But such a campaign against the "mullahs" is necessary, more so because "no western government has called for an end to the Iranian tyranny." Such inaction, in Ledeen's reckoning, is doubly dangerous, apparently since Iran has won the war for Iraqi hearts and minds in the reconstruction phase:

"And in Iraq, the mullahs' offensive continues unabated, to the apparent indifference of the leaders of the Bush administration. The newspapers are full of stories about Iran-based religious fanatics calling for an uprising against the Coalition. At least ten Iranian-run radio and television stations are broadcasting anti-American and anti-Semitic venom throughout Iraq, while we have yet to organize a single radio or TV there, to our great shame. And the Iranians brazenly sabotage our reconstruction efforts, as in the case of the monster water treatment plant in southern Iraq, which was dismantled and carted off across the border, or the several factories that were broken up and either smuggled into Iran or sold to them."

This is the kind of dreck that Michael Ledeen has, in the words of David Frum "earned his $25 million" for? Absolutely. And here's a prediction for you, to close this Independence Day column. If by next Independence Day US troops are not occupied in Iran, then Michael Ledeen will find himself forced to support the Democratic nominee. And only then might our President realize how divorced from the interests of actual Americans our "national interest" has become. God save the Republic – before it is too late!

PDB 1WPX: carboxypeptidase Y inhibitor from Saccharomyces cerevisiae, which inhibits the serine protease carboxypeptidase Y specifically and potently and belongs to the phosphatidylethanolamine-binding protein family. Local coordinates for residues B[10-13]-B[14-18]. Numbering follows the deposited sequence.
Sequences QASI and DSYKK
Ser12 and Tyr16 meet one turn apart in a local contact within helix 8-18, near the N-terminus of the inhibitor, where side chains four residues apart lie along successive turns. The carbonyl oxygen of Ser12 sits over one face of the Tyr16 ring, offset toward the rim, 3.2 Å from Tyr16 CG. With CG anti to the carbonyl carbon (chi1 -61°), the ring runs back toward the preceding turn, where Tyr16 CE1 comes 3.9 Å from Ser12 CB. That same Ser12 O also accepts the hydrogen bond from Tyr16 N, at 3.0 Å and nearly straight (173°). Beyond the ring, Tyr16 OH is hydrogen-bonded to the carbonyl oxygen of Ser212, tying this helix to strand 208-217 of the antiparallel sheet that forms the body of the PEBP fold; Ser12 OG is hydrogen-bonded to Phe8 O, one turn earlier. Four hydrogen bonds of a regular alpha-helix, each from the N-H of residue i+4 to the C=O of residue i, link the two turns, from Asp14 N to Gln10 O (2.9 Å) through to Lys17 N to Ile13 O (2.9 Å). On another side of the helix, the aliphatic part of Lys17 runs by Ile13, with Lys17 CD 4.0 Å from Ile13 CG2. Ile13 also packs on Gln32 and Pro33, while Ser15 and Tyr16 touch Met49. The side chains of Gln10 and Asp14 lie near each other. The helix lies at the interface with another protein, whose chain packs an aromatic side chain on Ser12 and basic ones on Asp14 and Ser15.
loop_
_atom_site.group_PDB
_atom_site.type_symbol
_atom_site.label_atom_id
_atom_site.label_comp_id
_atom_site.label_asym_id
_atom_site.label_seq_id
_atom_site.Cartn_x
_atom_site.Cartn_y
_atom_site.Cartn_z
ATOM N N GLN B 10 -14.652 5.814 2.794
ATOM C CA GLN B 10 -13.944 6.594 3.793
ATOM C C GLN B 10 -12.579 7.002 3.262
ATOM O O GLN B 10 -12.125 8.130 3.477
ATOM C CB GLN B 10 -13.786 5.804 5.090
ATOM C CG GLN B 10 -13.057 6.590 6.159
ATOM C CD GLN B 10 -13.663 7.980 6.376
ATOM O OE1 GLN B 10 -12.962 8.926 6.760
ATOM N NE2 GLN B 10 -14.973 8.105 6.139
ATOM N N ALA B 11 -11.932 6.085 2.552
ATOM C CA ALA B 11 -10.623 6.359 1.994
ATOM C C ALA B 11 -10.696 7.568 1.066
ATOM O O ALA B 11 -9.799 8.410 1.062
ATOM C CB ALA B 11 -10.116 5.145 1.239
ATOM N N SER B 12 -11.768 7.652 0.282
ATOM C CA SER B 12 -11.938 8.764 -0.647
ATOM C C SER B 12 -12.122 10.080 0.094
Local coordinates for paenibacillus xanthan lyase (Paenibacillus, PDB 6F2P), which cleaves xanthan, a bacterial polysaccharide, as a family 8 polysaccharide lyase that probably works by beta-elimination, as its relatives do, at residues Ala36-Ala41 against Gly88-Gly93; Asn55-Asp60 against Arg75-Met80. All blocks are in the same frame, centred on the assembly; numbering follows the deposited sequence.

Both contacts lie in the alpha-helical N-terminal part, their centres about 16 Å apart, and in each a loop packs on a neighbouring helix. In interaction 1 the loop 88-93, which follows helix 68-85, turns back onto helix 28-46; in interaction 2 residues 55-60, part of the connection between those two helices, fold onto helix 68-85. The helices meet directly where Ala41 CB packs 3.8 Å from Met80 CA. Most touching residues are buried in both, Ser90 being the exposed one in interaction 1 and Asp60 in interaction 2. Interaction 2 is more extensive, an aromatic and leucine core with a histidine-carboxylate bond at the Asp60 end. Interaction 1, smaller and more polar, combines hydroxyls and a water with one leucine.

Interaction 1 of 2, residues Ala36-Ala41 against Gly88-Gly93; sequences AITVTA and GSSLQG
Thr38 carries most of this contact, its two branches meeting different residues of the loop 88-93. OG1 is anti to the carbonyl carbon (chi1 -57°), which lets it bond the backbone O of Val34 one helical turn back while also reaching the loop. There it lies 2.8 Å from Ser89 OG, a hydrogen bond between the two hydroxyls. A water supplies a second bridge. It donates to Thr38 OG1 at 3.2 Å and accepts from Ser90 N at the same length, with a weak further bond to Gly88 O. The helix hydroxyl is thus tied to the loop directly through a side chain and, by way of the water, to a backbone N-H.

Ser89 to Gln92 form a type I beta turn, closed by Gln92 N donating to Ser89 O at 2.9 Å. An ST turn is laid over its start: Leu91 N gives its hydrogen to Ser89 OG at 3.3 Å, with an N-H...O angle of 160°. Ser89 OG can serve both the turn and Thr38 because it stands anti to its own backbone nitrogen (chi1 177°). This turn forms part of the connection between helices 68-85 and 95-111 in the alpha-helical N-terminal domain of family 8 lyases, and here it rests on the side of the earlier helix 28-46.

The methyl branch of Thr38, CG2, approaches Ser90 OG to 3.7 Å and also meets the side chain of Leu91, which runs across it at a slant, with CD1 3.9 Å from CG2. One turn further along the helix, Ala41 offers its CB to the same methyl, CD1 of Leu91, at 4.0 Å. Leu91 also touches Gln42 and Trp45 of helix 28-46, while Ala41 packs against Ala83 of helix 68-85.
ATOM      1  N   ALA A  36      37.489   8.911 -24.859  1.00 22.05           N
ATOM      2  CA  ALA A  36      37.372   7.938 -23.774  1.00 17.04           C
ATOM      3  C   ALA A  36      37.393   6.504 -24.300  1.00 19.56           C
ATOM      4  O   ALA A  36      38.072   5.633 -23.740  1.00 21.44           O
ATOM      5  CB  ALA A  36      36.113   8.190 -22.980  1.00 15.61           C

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Anthony Gancarski, the author of Unfortunate Incidents, writes for The American Conservative, CounterPunch, and LewRockwell.com. His web journalism was recognized by Utne Reader Online as "Best of the Web." A writer for the local Folio Weekly, he lives in Jacksonville, Florida.